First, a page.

Monitor circuit 36″ generally includes all of the advantages described above of monitor circuit 36′ of FIG. 3. In addition, monitor circuit 36″ eliminates the need for a large and expensive diode coupled to input node 42. In some applications, diode 46 of monitor circuit 36′ (FIG. 3) may be required to meet stringent static discharge requirements such as, for example, 20 positive and 20 negative pulses of 100 to 2,400 Vdc at approximately 1.2 Joules. Thus, to conform with such requirements, diode 46 may be relatively large and expensive. As the above-described operation of monitor circuit 36″ indicates, a diode coupled to input node 72 of FIG. 4 is not required, thereby eliminating such an issue.

Referring now to FIG. 5, a block diagram is shown of an alarm system 84 employing a monitor circuit 86 according to the present invention. Alarm system 84 comprises a local controller 88, input devices 90, output devices 92 and peripheral devices 94. Local controller 88 comprises monitor circuit 86 coupled to input devices 90. Monitor circuit 86 may comprise any one of the embodiments 36, 36′ or 36″ described above in connection with FIGS. 2 through 4. Local controller 88 may also include a processor 96 and a memory device 98 processing and storing parameters associated with predetermined operations of the alarm system 84.

Input devices 90 may include, by way of example only, sensors, switches, dry contact switches, monitoring stations or additional controllers. More specific examples of such inputs may include, for example: a sensor for detecting heat, a sensor for detecting smoke, a sensor for detecting the open/closed status of a door or other structure; a sensor for detecting when an obstruction is in the path of a door or other structure while the door/structure is closing; and devices associated with security access (e.g., keypad entry, card readers, biometric devices, etc.).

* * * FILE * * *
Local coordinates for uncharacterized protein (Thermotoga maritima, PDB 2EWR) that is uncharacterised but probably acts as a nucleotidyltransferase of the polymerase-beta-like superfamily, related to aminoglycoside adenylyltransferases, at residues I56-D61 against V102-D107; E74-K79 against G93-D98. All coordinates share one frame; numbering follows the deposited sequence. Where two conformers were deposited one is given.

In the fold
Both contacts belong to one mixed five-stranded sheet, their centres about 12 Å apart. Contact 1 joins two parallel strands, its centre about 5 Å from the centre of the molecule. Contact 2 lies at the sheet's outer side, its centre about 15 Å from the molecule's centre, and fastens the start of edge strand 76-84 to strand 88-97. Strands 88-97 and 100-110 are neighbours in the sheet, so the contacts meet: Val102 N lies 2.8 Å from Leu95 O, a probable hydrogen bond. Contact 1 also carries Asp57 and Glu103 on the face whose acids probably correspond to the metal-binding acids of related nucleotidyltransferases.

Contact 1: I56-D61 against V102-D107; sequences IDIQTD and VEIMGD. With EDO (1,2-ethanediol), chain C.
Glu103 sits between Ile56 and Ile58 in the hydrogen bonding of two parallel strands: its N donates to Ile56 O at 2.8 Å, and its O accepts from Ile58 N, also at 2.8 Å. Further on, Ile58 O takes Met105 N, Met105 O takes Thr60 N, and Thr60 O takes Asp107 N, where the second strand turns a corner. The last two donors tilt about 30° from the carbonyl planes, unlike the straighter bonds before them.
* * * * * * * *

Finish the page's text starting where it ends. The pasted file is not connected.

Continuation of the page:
Output devices 92 may include, by way of example only, actuators, switches, indicators, monitoring stations or additional controllers. More specific examples of such outputs may include, for example: a switch or actuator used to stop a door or other structure from closing, or to open the door/structure for a predetermined time period when already closed; an actuator causing a latch to lock a door in a closed position; a switch or actuator associated with security access (e.g., keyed entry or card readers); or indicators such as a horn or an LED display indicating the current status of a door/structure or of the alarm system 84.

Peripheral devices 94 may include additional input or output devices such as, for example, those used in configuring, controlling or otherwise interacting with the local controller 88 and may further include such input devices 90 and output devices 92 described above.

While the present invention has been disclosed in terms of an exemplary embodiment and variations thereof, those of ordinary skill in the art will recognize and appreciate that the invention is not so limited. Those of ordinary skill in the art will recognize and appreciate that many additions, deletions and modifications to the disclosed embodiment and its variations may be implemented without departing from the scope of the invention, which is limited only by the appended claims and their legal equivalents.

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Classifications
U.S. Classification361/106, 361/103
International ClassificationH02H9/02, H02H5/04
Cooperative ClassificationH02H9/026
European ClassificationH02H9/02E
Legal Events
DateCodeEventDescription
Nov 15, 2013FPAYFee payment
Year of fee payment: 8
Oct 15, 2009FPAYFee payment
Year of fee payment: 4
Apr 14, 2009CCCertificate of correction
Apr 29, 2002ASAssignment
Owner name: WON-DOOR CORPORATION, UTAH
Free format text: ASSIGNMENT OF ASSIGNORS INTEREST;ASSIGNORS:FIELD, D. GEORGE;BANTA, KEVIN D.;GOODMAN, E. CARL;REEL/FRAME:012858/0653
Effective date: 20020424